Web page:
Wednesday 21 July 2021

Fungi that live in the gut influence health and disease

                                         Source: By RimmaKhaz - Own work, CC BY 4.0,

Bacteria's role in gut health has received a lot of attention in recent years. But new research led by scientists at University of Utah Health shows that fungi -- another microorganism that lives within us -- may be equally important in health and disease.


Fungi thrive in the healthy gut, but they can also cause intestinal damage that may contribute to inflammatory bowel disease (IBD). Experiments with mice show that normally, the immune system keeps fungi in check, targeting the microbe when it switches into a state that can cause harm. When the system is off-balance, disease is more likely to occur.

These insights open new avenues for developing therapeutics to improve gut health. The study shows proof of concept that, one day, vaccines could be used to curb gastrointestinal disease by enhancing natural immune responses that encourage a healthy balance of fungi and other gut microbiota.


To dig deeper, her team searched for the trigger of the immune response. Working with patient samples and carrying out tests with mice, they determined that the yeast Candida albicans -- one of the main species of fungi that reside in the human gut -- elicited the strongest immune response. Further investigation showed that antibodies zeroed in on elongated fungal cell types called hyphae, specifically binding to proteins called adhesins that help microbes stick to surfaces and become invasive.


With this target in hand, the researchers could more definitively probe the fungi's role in gut health. They found that mice populated with the yeast in its normal, rounded state remained healthy. In contrast, mice populated with Candida in its invasive form caused intestinal damage that resembled IBD. The results show that normal antibody responses in the gut inhibit disease by recognizing the harmful, hyphal form of fungi.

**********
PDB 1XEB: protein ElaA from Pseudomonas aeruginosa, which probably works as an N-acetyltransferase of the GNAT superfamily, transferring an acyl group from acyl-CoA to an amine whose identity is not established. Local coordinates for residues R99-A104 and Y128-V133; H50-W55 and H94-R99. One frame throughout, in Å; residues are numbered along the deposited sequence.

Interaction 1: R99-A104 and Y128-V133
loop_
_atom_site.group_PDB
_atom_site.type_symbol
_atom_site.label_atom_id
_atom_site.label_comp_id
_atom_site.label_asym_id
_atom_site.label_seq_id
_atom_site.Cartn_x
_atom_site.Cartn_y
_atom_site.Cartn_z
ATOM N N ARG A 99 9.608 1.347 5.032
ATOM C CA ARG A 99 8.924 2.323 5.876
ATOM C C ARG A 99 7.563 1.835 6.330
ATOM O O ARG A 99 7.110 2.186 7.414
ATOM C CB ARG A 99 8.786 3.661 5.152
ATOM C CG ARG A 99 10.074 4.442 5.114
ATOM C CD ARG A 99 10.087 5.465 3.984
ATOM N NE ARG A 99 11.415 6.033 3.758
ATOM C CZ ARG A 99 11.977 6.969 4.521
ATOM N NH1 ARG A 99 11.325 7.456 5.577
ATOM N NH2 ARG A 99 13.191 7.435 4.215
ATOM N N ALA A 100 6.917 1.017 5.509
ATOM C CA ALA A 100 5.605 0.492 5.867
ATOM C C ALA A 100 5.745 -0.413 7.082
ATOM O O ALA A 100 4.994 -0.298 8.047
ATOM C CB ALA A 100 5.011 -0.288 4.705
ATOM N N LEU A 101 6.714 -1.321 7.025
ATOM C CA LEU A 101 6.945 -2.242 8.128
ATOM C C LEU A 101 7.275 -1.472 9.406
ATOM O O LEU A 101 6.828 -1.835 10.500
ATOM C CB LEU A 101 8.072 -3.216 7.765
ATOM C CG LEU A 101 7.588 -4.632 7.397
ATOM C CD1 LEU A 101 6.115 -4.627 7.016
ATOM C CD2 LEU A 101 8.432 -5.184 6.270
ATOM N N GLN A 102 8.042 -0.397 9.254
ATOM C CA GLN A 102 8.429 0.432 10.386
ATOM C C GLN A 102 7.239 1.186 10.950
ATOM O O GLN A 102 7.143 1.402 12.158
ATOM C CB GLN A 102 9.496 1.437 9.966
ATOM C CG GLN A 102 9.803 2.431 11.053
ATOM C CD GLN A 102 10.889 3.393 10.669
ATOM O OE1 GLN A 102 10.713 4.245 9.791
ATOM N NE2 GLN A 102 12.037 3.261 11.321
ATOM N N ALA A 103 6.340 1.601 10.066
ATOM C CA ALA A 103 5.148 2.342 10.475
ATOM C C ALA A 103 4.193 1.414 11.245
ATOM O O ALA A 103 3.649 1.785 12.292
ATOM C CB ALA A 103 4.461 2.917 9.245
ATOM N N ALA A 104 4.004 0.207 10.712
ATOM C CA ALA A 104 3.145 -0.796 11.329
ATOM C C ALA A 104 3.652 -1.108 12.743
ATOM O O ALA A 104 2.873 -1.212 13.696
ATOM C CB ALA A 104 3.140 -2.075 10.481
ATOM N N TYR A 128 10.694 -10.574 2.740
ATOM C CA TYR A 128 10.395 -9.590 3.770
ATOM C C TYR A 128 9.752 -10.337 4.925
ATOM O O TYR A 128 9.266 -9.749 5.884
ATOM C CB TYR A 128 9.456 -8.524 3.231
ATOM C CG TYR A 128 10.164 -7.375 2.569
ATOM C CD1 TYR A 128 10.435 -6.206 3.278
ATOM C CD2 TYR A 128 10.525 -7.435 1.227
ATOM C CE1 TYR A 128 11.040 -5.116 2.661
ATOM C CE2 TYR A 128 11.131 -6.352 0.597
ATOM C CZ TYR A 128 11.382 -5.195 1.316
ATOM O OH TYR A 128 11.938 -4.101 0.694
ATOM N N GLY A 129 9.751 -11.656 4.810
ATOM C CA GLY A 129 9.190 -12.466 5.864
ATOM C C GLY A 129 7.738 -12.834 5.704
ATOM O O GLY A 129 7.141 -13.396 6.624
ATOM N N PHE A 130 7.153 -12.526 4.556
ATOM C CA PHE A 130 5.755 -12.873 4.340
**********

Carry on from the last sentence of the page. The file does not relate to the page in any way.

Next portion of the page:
IBD isn't the only health condition associated with fungi. Another is vaginal yeast infections. The researchers determined that a vaccine being investigated as a remedy for yeast infection triggered an immune reaction against adhesin proteins that is similar to the reaction in Crohn's patients. When inoculated with the vaccine, mice normally prone to an IBD-like condition were less likely to develop disease.



The researchers are now investigating whether vaccines could help mitigate IBD in people -- and whether the same approach can be applied more broadly to shape other microbial communities in the gut. "We aim to exploit interactions with commensal microbes and the host immune system to harness microbial products for therapies," Round says.


In addition to implications for disease, the findings also suggest fungi may be important in the healthy gut. Typically, the immune system's job is to clear infections by getting rid of invasive organisms. In this case, fungi benefit from their interaction with antibodies. The immune reaction prods fungi from their invasive state into their rounded, budding state, which improves their survival in the gut.


Journal Reference:


Kyla S. Ost, Teresa R. O’Meara, W. Zac Stephens, Tyson Chiaro, Haoyang Zhou, Jourdan Penman, Rickesha Bell, Jason R. Catanzaro, Deguang Song, Shakti Singh, Daniel H. Call, Elizabeth Hwang-Wong, Kimberly E. Hanson, John F. Valentine, Kenneth A. Christensen, Ryan M. O’Connell, Brendan Cormack, Ashraf S. Ibrahim, Noah W. Palm, Suzanne M. Noble, June L. Round. Adaptive immunity induces mutualism between commensal eukaryotes. Nature, 2021; DOI: 10.1038/s41586-021-03722-w


Posted by Dr. Tim Sandle, Pharmaceutical Microbiology Resources (

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